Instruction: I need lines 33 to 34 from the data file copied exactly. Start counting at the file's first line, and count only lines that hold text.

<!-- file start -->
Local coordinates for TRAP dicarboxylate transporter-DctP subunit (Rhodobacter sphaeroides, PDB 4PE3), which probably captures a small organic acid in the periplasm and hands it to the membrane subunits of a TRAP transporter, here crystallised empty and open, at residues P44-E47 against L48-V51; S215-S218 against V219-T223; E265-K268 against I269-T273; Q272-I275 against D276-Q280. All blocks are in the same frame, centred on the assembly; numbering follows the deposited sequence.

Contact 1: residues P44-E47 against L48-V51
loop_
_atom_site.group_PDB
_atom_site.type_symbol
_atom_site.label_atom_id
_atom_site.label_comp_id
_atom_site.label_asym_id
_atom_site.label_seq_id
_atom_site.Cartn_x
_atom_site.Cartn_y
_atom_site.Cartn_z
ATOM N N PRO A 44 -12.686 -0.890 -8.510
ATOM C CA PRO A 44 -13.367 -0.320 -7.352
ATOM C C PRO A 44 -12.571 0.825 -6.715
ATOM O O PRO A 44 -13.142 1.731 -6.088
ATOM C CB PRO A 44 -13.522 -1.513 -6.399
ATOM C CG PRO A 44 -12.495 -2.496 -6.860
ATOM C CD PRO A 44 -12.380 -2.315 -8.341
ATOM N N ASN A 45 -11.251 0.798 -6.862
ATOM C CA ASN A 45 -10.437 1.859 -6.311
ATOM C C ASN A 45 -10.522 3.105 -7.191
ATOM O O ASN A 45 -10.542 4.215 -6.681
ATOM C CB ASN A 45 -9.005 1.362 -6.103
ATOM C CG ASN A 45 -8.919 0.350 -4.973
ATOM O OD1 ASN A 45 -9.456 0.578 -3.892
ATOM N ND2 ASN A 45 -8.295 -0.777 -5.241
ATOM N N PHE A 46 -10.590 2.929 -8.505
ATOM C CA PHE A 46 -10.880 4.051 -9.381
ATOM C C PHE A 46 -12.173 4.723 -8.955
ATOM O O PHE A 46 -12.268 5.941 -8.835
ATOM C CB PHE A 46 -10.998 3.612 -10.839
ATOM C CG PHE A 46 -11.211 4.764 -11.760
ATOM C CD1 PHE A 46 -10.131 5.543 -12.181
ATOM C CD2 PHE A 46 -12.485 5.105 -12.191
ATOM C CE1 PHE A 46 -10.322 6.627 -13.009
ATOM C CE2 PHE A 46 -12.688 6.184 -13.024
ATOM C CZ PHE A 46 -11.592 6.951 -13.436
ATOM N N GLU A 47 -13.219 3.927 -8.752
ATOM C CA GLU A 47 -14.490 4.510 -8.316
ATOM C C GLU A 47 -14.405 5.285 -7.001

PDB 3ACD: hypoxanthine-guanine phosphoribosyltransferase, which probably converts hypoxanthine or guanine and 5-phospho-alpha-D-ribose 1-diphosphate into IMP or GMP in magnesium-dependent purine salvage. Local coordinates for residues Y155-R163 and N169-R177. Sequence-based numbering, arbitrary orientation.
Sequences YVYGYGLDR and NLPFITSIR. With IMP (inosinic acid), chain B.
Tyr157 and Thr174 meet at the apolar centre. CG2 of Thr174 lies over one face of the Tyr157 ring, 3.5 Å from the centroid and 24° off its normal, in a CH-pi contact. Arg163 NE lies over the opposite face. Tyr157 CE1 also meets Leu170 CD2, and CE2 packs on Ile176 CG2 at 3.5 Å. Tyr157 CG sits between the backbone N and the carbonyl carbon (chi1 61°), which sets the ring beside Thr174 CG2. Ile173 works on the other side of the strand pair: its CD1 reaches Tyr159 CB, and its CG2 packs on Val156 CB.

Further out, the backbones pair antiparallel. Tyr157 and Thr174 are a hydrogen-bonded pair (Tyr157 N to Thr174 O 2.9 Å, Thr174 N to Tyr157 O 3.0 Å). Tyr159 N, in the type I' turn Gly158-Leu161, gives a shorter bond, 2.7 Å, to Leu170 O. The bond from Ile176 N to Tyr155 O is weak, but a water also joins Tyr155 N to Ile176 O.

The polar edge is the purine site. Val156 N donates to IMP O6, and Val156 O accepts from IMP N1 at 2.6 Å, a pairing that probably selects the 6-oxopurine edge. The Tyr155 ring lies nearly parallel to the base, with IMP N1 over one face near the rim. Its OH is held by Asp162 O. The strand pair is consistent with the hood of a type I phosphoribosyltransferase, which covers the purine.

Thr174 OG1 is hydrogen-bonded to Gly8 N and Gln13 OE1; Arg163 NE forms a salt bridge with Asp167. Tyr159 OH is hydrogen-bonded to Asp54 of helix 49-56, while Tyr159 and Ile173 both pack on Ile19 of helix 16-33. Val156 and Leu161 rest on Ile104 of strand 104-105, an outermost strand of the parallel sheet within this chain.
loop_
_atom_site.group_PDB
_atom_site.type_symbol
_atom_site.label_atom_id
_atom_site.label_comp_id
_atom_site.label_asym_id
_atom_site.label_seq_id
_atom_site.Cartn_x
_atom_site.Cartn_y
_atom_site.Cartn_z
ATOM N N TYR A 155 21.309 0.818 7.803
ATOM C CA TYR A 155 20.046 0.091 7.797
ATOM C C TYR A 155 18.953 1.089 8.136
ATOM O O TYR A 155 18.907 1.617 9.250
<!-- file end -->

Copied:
ATOM C CG PHE A 46 -11.211 4.764 -11.760
ATOM C CD1 PHE A 46 -10.131 5.543 -12.181